Another example is Martabak – a kind of crepe which usually has an egg vegetable filling and is fried in oil. Very delicious! When we wanted to buy that dish in Mataram on Lombok, every single roadside stand (and we saw about 20 of them) exclusively made that dish with meat. Before and after that city, Martabak would in 99% of all cases be vegetarian. So setting your mind on a specific kind of food at a specific time of day you might just be in for a lot of surprises!


I  try to understand things like that in retrospect and think about how Mataram as a big city might just be richer and meat might be more available. Ruteng on the other hand is high up in the mountains and might be too cold (in a relative sense) to hang out outside in the evening and therefore shut down its shops earlier.

For our daily (cycling) life that means that a lot of small things change all the time. Sometimes I understand why, sometimes I wonder, sometimes I never find out what it’s about. Sometimes the changes seem to be relevant in a certain city or for a specific group of people, for an area or even for a country. You never really know before though. And you never stop stumbling across those unwritten rules.

At the moment I enjoy having a lot of time finding out about life and food in Tawau, Borneo. And so I get better albeit slowly. After almost two weeks I’m finally fit enough to leave Tawau and take on the Kalabakan Road. Off we go, into the (Palm Oil) jungle!

All that matters: good food, ideas and people


After a mere 20hour boat journey we were dropped in the port of Makassar, Sulawesi. I was a fair bit nervous before embarking on the boat as I’ve read a few too many horror stories about travelling on the big Indonesian PELNI boats with bicycles. But not to worry: Instead of going with the flow or even trying to get a good place we let all the others go ahead. At the end we somehow carried our bicycles up a few stairs which undoubtetly wasn’t too much fun but also over in a few minutes. Our bicycles remained intact, we got beds and I really enjoyed staring out at the sea and doing nothing all day long.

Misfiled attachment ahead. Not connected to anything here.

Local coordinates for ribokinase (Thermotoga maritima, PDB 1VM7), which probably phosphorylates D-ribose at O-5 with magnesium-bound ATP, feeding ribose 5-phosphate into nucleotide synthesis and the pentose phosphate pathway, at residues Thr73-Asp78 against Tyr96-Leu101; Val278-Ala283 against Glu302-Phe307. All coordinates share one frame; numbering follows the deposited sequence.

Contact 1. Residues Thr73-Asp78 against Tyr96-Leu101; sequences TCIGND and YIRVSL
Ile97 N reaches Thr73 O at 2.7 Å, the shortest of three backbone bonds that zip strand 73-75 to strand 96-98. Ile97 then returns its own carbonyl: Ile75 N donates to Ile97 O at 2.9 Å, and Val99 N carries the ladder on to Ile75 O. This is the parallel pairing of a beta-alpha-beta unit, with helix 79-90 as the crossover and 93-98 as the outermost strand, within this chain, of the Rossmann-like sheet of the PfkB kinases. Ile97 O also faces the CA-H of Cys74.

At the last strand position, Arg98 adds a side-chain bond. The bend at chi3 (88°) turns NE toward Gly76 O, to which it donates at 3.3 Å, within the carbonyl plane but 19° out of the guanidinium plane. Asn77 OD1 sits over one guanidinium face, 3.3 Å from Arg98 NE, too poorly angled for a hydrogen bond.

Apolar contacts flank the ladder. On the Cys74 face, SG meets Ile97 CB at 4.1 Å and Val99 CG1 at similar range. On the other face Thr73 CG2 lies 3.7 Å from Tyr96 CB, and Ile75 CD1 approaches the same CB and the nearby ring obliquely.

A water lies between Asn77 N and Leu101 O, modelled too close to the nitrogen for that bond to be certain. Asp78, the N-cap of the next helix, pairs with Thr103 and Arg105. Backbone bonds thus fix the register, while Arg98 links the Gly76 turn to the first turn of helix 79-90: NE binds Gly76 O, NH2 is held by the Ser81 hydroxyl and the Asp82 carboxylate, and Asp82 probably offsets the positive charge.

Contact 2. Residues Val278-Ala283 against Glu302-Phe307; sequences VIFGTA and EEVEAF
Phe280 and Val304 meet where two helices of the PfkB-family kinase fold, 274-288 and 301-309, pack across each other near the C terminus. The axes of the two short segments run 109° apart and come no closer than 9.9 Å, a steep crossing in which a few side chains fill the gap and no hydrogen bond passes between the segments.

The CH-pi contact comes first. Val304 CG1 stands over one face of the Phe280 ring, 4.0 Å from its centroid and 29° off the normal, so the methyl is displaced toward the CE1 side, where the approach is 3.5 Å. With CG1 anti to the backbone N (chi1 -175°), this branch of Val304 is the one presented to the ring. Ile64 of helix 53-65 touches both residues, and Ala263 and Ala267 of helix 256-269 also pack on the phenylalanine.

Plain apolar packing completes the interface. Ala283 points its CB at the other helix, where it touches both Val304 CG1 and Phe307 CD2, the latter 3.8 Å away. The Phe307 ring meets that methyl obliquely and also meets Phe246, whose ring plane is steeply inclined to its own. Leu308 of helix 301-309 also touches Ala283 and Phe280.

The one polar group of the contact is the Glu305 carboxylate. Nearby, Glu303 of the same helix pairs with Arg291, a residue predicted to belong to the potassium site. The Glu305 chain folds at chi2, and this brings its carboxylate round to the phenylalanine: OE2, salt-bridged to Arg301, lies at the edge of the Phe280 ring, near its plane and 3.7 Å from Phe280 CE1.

So, Makassar. Oh it was different here! After mostly riding alongside scooters on the previous Indonesian Islands I was a bit overwhelmed by all the big cars and the traffic jam which they caused. To be fair it was our biggest city in a long time.


At the same time I really liked our now urban surroundings. I can’t really say if I prefer rural areas or cities. Cycling is of course way more relaxed in the country side. The people there seem to be more open towards meeting other people in our experience. But then again, sometimes I need to be in cities. To feel the different vibe, to experience different subcultures and styles of living.

We looked up our host’s address and hopped on our bicycles for a quick ride to his house. We didn’t really know what to expect.


Back on Flores we met Andri, a fellow touring cyclist from Indonesia. He was really nice and relaxed and we would have loved going together for a while. Unfortunately he was going in the opposite direction. But on hearing that we would go to Makassar he contacted his friend Donny and asked him to host us.

We found the address easily and were greated by Maret, Donny’s wife and invited into their beautiful cafe. In the matter of a few minutes I was in heaven!


Maret and Donny run a small cafe together and are interested in making tasty and healthy food with real ingredients. No MSG and nothing artificial here. So we sat down, enjoyed bubbly juicy and flavourful drinks and marvelled at our surroundings.


Donny was just giving an English class, there were book cases lining the walls and there was an oven!


We haven’t really seen an oven since Australia, so I had high hopes for one or two baking sessions in the next few days…


My hopes did more than come true. We tasted a lot of Maret’s home made bread and her absolutely awesome veggie burger, we cycled around Makassar and as usual in cities tried to get one or the other thing accomplished.